informed by the way we speak to each other online. do you think this is unique to the time we are living in? >> i do. i do. the kind of mantra i've established for myself with the show is that empathy is not endorsement. and what i mean by that is just by acknowledging the humanity of someone else does not mean you are immediately co-signing everything they believe, they think, their political ideology. but i do think it is important to see each other as human. i'm not saying we should give the most dangerous ideologies room to grow. right? but i do think it is valuable to acknowledge that those ideologies grow in humans and those humans were once babies. you know? and they were shaped by all of the things that we humans go through in life, and there's
value in only as people feel they have the ability to do so. >> let's talk about the first episode. >> let's talk about it. >> you decide to call a man named chris who had written some hateful messages on a video you posted about social justice. let's take a listen. >> i don't want to put words in your mouth so correct me if i'm wrong. i was kind of like the image of the social justice warrior, right? >> right, right. >> and how would you define a social justice warrior? don't worry, i won't be offended. >> to me a social justice warrior is a, for the most part, a rich college student who has his parent, mom and dad, pay for everything. they pick and choose these subjects to be angry about in a world where people really generally don't have that much to be angry about. >> what did you take from that conversation?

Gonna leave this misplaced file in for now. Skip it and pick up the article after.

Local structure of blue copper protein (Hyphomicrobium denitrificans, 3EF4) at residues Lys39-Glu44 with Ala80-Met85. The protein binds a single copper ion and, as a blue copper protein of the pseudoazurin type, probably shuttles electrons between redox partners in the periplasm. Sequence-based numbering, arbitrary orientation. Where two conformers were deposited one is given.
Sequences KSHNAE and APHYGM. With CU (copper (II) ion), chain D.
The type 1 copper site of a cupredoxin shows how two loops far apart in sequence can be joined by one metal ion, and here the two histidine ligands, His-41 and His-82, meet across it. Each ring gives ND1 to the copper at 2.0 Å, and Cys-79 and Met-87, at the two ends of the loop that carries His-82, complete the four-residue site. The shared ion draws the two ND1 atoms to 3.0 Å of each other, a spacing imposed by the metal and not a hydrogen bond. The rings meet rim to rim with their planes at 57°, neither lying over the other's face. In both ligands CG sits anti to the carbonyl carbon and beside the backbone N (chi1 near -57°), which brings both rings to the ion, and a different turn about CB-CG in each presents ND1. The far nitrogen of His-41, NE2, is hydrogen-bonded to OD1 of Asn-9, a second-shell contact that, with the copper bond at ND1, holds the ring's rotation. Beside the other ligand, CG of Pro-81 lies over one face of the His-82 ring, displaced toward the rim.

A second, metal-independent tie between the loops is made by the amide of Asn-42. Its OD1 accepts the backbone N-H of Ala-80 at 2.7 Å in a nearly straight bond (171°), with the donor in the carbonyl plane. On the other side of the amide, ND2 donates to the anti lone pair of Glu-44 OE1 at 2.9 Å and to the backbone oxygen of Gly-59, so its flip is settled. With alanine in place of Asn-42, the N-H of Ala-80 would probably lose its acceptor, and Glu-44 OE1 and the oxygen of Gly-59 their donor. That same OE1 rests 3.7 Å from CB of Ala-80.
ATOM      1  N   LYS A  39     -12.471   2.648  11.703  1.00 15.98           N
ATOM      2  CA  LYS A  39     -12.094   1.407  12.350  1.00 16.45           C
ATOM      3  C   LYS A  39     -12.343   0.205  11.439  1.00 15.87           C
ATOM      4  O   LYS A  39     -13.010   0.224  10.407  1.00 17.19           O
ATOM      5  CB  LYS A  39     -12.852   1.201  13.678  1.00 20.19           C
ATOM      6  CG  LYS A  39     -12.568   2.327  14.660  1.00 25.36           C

>> the real kick in his message is that he had called me a piece of [ bleep ]. and, you know, my takeaway from that is it is so easy to feel angry, furious, to feel hate for someone from afar, and it is so hard when you're on the -- it is harder when you're on the phone with that person, right? and so the ability to talk to a human who sent me a message like that put me at ease. and from my relationship with chris i think that it put him at ease as well. it's just easy to talk about -- meaning i'm putting myself in chris' shoes. i can imagine it is easy for him